Battle of the Fragrant Biscuits #2

Heading back up to Ipoh in March this year, I acquired another batch of heong peah to attempt another battle. It’s been six years since the first.

The contestants in this round are Sin Eng Hoe, Sin Eng Heong, Lam Fong and Ching Han Guan. Are Eng Hoe and Eng Heong related? Who knows? We’re just going to go on taste here.

The only repeat from the previous lot (unplanned) is the sample from Sin Eng Heong. But even that has a different packet and the biscuit looks slightly different.

Continue reading “Battle of the Fragrant Biscuits #2”

Joy in a Sandwich Stack

There are not many exceptional experiences one can talk about when one eats at a fast food restaurant.

There is that basic requirement that the food tastes consistent. A large food chain like McDonald’s fails every day from outlet to outlet. You’ve tasted it before. Fries that have been left out too long, too cold, too soggy. A McSpicy with shredded lettuce all over the burger box rather than in the burger. A burger that has sat too long in the warmer and just doesn’t taste good any longer.

But there are times when you do find a gem. That one such day was on the 19th of August at the Subway at The Verge.

Continue reading “Joy in a Sandwich Stack”

Chicken Biscuit fight

There’s another famous biscuit that comes from Perak, and it’s the chicken biscuit.

It contains zero real chicken, but has all the beauty of chicken flavouring. It also contains nam yu, a type of red coloured fermented bean curd, sesame seeds, sugar, maltose, winter melon, spices and a healthy dose of lard. It’s a far cry from the salty Western option in the form of Nabisco’s Chicken in a Biscuit.

Inside detail of Pun Chun's thick and chewy chicken biscuit.
Inside detail of Pun Chun's thick and chewy chicken biscuit.

The chicken biscuit comes in two forms, a thick and chewy one, and the thin and crispy one.

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Battle of the Fragrant Biscuits

Heong Peah, Heong Peng, Pong Peah, Biskut Wangi – whatever way you call it, it means fragrant biscuit and it refers to the flaky local biscuit that’s filled with a sticky, chewy filling of maltose, onions and sesame seeds.

In Ipoh, famous for its heong peah, there are plenty of brands and it’s not always clear which is the best tasting. So when I was there, I took the opportunity to pick up a few brands of heong peah.

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Malaysian and Taiwanese Beef Jerky

I love beef jerky.

Dried meat, full of concentrated beef flavour and just enough herbs and spices to enhance the flavour.

On my recent trips to the US, I had the opportunity to have not just beef jerky, but elk, bison and other exotic meats. Elk, while more gamey made a jucier jerky.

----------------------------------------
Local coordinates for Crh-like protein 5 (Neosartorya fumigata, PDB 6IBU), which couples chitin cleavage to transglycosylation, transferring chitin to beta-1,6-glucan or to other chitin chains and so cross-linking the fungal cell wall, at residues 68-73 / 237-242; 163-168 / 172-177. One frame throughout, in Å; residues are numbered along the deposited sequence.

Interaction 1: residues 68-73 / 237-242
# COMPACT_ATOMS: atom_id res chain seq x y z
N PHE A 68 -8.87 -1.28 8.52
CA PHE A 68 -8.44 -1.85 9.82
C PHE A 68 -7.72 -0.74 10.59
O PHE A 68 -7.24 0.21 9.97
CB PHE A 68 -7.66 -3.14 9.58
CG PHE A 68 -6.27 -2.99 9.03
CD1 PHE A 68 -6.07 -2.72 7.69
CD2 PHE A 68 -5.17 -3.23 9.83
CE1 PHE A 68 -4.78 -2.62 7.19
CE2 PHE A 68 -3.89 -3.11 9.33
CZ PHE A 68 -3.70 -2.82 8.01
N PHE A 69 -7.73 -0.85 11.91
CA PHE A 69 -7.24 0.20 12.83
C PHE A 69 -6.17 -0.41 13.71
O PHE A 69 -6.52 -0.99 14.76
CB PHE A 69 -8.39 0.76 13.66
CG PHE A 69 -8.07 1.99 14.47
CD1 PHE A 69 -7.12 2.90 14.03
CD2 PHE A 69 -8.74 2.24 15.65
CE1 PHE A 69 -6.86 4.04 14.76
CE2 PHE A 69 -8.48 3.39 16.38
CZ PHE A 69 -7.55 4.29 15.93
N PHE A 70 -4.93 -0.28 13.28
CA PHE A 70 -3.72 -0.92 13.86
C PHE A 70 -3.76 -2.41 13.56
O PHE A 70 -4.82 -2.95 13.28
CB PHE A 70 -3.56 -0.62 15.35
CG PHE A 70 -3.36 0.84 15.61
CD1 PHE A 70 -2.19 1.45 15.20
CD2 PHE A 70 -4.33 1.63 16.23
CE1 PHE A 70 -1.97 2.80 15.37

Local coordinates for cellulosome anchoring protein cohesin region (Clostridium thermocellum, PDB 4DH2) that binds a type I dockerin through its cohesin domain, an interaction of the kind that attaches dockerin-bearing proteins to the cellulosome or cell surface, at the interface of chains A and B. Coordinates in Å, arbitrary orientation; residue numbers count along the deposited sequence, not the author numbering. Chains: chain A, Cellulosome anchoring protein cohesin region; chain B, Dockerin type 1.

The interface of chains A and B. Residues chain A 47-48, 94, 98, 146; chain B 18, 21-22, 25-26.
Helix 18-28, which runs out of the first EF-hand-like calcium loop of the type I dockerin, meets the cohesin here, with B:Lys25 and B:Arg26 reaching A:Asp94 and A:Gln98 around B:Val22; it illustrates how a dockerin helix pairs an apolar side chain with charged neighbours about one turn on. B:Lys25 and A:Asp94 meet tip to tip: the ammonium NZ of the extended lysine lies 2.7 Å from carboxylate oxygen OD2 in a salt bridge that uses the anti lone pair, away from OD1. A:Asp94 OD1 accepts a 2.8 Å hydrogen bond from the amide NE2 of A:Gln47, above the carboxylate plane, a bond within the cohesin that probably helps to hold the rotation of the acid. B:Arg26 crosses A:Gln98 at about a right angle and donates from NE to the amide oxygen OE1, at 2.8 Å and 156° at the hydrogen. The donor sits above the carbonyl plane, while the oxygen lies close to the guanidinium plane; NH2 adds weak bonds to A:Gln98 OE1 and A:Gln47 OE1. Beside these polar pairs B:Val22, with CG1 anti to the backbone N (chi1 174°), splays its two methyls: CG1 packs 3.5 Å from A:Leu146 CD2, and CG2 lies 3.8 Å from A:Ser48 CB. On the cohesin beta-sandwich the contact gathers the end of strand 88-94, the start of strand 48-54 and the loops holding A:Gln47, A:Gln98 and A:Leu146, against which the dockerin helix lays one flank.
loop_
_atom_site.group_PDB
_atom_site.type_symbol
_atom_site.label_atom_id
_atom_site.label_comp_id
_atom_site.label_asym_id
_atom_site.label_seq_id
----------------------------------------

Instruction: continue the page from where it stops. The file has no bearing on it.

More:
While the jerky in the US is salty and readily available, ours is sweet, sometimes spicy and quite difficult to find.

So I was very excited to receive two packets of Taiwanese Beef Jerky from a friend – a spicy version and a sweet one, both from the same company. As I’ve never been to Taiwan, I’ve no idea if this is the most popular brand.

Since I also purchased some beef jerky for Malaysia a couple of weeks back, I decided it’s time to rip open all the packets and compare both types of beef jerky.

The difference is night and day. Continue reading “Malaysian and Taiwanese Beef Jerky”

Lunar New Year Yu Sheng dish

This being the 15th and last day of the Lunar New Year, I thought it’d be good to talk about the wonderful dish of Yu Sheng, Yee Sang, Lo Hei, or whatever else you may call it.

To me, it’s always been a special treat to have the dish, best described as a raw fish salad, that has significantly more salad than raw fish. So much such that the fish is hardly discernable, unless it is not absolutely fresh.

Traditionally, Yu Sheng is not eaten till the 7th day of new year. So you could only have it 8 days out of 365 days. How special was that? Continue reading “Lunar New Year Yu Sheng dish”

Enjoy root beer the right way

When I see root beer offered on a menu in Singapore, I always ask, “Is it served with ice?”

I already know the answer, but still I ask, in the hope that someone will give me the right answer, and I can have the pleasure of enjoying a root beer at a cafe.

A frosted mug of root beer
A frosted mug of root beer in an air-conditioned room

A long time ago, when A&W could still be found on our sunny shores, they showed us the right way to have root beer – in a frosted mug, no ice – until they decided they weren’t a family restaurant, but a fast food chain and went with disposable cups.

Why is it so important that root beer is served in a frosted glass without ice? Continue reading “Enjoy root beer the right way”